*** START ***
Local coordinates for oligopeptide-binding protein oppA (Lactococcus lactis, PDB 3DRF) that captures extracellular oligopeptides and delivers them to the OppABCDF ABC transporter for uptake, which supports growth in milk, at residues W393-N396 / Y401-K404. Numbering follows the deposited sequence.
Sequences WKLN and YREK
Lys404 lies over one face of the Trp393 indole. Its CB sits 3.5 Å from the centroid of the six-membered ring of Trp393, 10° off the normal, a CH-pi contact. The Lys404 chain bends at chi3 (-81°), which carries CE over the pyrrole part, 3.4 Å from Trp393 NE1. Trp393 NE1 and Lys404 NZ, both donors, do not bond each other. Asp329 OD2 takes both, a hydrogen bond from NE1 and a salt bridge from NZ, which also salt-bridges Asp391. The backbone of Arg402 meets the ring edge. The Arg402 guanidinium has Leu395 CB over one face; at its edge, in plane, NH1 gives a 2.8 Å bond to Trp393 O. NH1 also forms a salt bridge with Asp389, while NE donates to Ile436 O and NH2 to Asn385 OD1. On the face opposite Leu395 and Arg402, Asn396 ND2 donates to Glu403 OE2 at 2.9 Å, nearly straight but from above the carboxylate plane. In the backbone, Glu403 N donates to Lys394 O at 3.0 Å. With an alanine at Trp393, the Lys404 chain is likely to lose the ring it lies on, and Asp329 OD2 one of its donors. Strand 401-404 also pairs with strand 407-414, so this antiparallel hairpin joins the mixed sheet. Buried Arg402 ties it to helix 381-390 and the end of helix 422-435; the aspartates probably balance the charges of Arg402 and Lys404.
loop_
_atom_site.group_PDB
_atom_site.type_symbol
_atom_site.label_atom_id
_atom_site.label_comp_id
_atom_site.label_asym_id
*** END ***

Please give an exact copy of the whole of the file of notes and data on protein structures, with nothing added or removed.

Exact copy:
Local coordinates for oligopeptide-binding protein oppA (Lactococcus lactis, PDB 3DRF) that captures extracellular oligopeptides and delivers them to the OppABCDF ABC transporter for uptake, which supports growth in milk, at residues W393-N396 / Y401-K404. Numbering follows the deposited sequence.
Sequences WKLN and YREK
Lys404 lies over one face of the Trp393 indole. Its CB sits 3.5 Å from the centroid of the six-membered ring of Trp393, 10° off the normal, a CH-pi contact. The Lys404 chain bends at chi3 (-81°), which carries CE over the pyrrole part, 3.4 Å from Trp393 NE1. Trp393 NE1 and Lys404 NZ, both donors, do not bond each other. Asp329 OD2 takes both, a hydrogen bond from NE1 and a salt bridge from NZ, which also salt-bridges Asp391. The backbone of Arg402 meets the ring edge. The Arg402 guanidinium has Leu395 CB over one face; at its edge, in plane, NH1 gives a 2.8 Å bond to Trp393 O. NH1 also forms a salt bridge with Asp389, while NE donates to Ile436 O and NH2 to Asn385 OD1. On the face opposite Leu395 and Arg402, Asn396 ND2 donates to Glu403 OE2 at 2.9 Å, nearly straight but from above the carboxylate plane. In the backbone, Glu403 N donates to Lys394 O at 3.0 Å. With an alanine at Trp393, the Lys404 chain is likely to lose the ring it lies on, and Asp329 OD2 one of its donors. Strand 401-404 also pairs with strand 407-414, so this antiparallel hairpin joins the mixed sheet. Buried Arg402 ties it to helix 381-390 and the end of helix 422-435; the aspartates probably balance the charges of Arg402 and Lys404.
loop_
_atom_site.group_PDB
_atom_site.type_symbol
_atom_site.label_atom_id
_atom_site.label_comp_id
_atom_site.label_asym_id